We present the first subarcsecond-resolution mid-infrared (MIR) atlas of local active galactic nuclei (AGN). Our atlas contains 253 AGN with a median redshift of z=0.016, and includes all publicly available MIR imaging performed to date with ground-based 8-m class telescopes, a total of 895 independent measurements. Of these, more than 60% are published here for the first time. We detect extended nuclear emission in at least 21% of the objects, while another 19% appear clearly point-like, and the remaining objects cannot be constrained. Where present, elongated nuclear emission aligns with the ionization cones in Seyferts. Subarcsecond resolution allows us to isolate the AGN emission on scales of a few tens of parsecs and to obtain nuclear photometry in multiple filters for the objects. Median spectral energy distributions (SEDs) for the different optical AGN types are constructed and individual MIR 12 and 18micron continuum luminosities are computed. These range over more than six orders of magnitude. In comparison to the arcsecond-scale MIR emission as probed by Spitzer, the continuum emission is much lower on subarcsecond scales in many cases. The silicate feature strength is similar on both scales and generally appears in emission (absorption) in type I (II) AGN. However, the polycyclic aromatic hydrocarbon emission appears weaker or absent on subarcsecond scales. The differences of the MIR SEDs on both scales are particularly large for AGN/starburst composites and close-by (and weak) AGN. The nucleus dominates over the total emission of the galaxy only at luminosities >=10^(44)erg/s. The AGN MIR atlas is well suited not only for detailed investigation of individual sources but also for statistical studies of AGN unification. Published in MNRAS. This version contains the individual object descriptions. Tables available at http://cdsarc.u-strasbg.fr/cgi-bin/VizieR?-source=J/MNRAS/439/1648. Fits images, tables & object descriptions accessible through the Virtual Observatory via GAVO (Topcat, Aladin etc.; ID: sasmirala). Original front-end: http://dc.g-vo.org/sasmirala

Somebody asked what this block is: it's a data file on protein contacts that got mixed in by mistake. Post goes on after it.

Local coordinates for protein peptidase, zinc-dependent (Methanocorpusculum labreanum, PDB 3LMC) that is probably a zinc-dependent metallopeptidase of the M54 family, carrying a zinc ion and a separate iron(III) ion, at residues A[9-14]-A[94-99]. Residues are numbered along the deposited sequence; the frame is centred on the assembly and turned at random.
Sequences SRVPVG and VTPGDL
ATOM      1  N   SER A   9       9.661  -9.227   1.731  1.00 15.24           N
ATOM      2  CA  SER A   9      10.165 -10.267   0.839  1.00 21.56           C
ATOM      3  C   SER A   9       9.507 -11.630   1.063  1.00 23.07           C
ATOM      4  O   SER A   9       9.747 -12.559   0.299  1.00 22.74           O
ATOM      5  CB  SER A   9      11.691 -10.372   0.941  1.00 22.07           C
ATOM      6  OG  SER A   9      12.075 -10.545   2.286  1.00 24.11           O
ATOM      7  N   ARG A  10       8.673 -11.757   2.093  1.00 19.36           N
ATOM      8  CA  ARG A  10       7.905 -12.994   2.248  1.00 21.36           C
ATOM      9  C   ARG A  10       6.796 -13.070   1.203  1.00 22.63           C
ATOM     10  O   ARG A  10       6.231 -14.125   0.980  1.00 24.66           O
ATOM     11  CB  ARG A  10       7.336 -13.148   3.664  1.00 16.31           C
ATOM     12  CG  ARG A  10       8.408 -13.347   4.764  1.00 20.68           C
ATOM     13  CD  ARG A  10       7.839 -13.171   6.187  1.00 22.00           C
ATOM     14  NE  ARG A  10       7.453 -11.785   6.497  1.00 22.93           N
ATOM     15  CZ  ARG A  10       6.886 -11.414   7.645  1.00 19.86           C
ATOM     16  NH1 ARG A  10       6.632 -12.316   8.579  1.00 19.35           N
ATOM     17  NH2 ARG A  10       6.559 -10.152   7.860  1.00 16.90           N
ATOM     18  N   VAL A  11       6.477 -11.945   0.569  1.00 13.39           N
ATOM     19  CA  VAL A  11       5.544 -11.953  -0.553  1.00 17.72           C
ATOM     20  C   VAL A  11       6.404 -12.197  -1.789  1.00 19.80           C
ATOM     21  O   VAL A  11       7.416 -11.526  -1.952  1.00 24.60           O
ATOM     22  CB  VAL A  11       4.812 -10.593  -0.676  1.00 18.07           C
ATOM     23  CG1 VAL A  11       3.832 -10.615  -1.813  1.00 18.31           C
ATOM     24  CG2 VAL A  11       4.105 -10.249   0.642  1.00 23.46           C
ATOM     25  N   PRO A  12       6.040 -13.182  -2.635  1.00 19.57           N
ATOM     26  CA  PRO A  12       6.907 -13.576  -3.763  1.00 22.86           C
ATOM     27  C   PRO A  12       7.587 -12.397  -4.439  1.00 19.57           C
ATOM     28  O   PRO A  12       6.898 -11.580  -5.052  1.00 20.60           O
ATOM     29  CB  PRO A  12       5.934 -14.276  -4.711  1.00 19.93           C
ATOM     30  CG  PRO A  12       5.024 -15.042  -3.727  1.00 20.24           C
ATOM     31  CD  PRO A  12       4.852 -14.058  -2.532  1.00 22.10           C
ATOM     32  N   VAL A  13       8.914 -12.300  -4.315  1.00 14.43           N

• Open Access
    Authors: 
    Berridge, G; Menassa, D; Moloney, T; Waters, P; Welding, I; Thomsen, S; Zuberi, S; Fischer, R; Aricescu, A; Pike, M; +6 more
    Country: United Kingdom
    Project: UKRI | The structural biology of... (MR/L009609/1), WT | The immunobiology of auto... (104079), UKRI | The structural biology of... (MC_UP_1201/15), UKRI | Structural analysis of hu... (BB/M024709/1)

    Objective To identify neuronal surface antibodies in opsoclonus myoclonus ataxia syndrome (OMAS) using contemporary antigen discovery methodology. Methods OMAS patient serum immunoglobulin G immunohistochemistry using age-equivalent rat cerebellar tissue was followed by immunoprecipitation, gel electrophoresis, and mass spectrometry. Data are available via ProteomeXchange (identifier PXD009578). This generated a list of potential neuronal surface cerebellar autoantigens. Live cell-based assays were used to confirm membrane-surface antigens and adsorb antigen-specific immunoglobulin Gs. The serologic results were compared to the clinical data. Results Four of the 6 OMAS sera tested bound rat cerebellar sections. Two of these sera with similar immunoreactivities were used in immunoprecipitation experiments using cerebellum from postnatal rat pups (P18). Mass spectrometry identified 12 cell-surface proteins, of which glutamate receptor δ2 (GluD2), a predominately cerebellar-expressed protein, was found at a 3-fold-higher concentration than the other 11 proteins. Antibodies to GluD2 were identified in 14/16 (87%) OMAS samples, compared with 5/139 (5%) pediatric and 1/38 (2.6%) adult serum controls (p < 0.0001), and in 2/4 sera from patients with neuroblastoma without neurologic features. Adsorption of positive OMAS sera against GluD2-transfected cells substantially reduced but did not eliminate reactivity toward cerebellar sections. Conclusion Autoantibodies to GluD2 are common in patients with OMAS, bind to surface determinants, and are potentially pathogenic.

  • Open Access English
    Authors: 
    Mark D. Fletcher; Katrin Krumbholz; Jessica de Boer;
    Publisher: Springer
    Country: United Kingdom
    Project: UKRI | Non-invasive studies of a... (MC_U135097128)

    The active cochlear mechanism amplifies responses to low-intensity sounds, compresses the range of input sound intensities to a smaller output range, and increases cochlear frequency selectivity. The gain of the active mechanism can be modulated by the medial olivocochlear (MOC) efferent system, creating the possibility of top-down control at the earliest level of auditory processing. In humans, MOC function has mostly been measured by the suppression of optoacoustic emissions (OAEs), typically as a result of MOC activation by a contralateral elicitor sound. The exact relationship between OAE suppression and cochlear gain reduction, however, remains unclear. Here, we measured the effect of a contralateral MOC elicitor on perceptual estimates of cochlear gain and compression, obtained using the established temporal masking curve (TMC) method. The measurements were taken at a signal frequency of 2 kHz and compared with measurements of click-evoked OAE suppression. The elicitor was a broadband noise, set to a sound pressure level of 54 dB to avoid triggering the middle ear muscle reflex. Despite its low level, the elicitor had a significant effect on the TMCs, consistent with a reduction in cochlear gain. The amount of gain reduction was estimated as 4.4 dB on average, corresponding to around 18 % of the without-elicitor gain. As a result, the compression exponent increased from 0.18 to 0.27.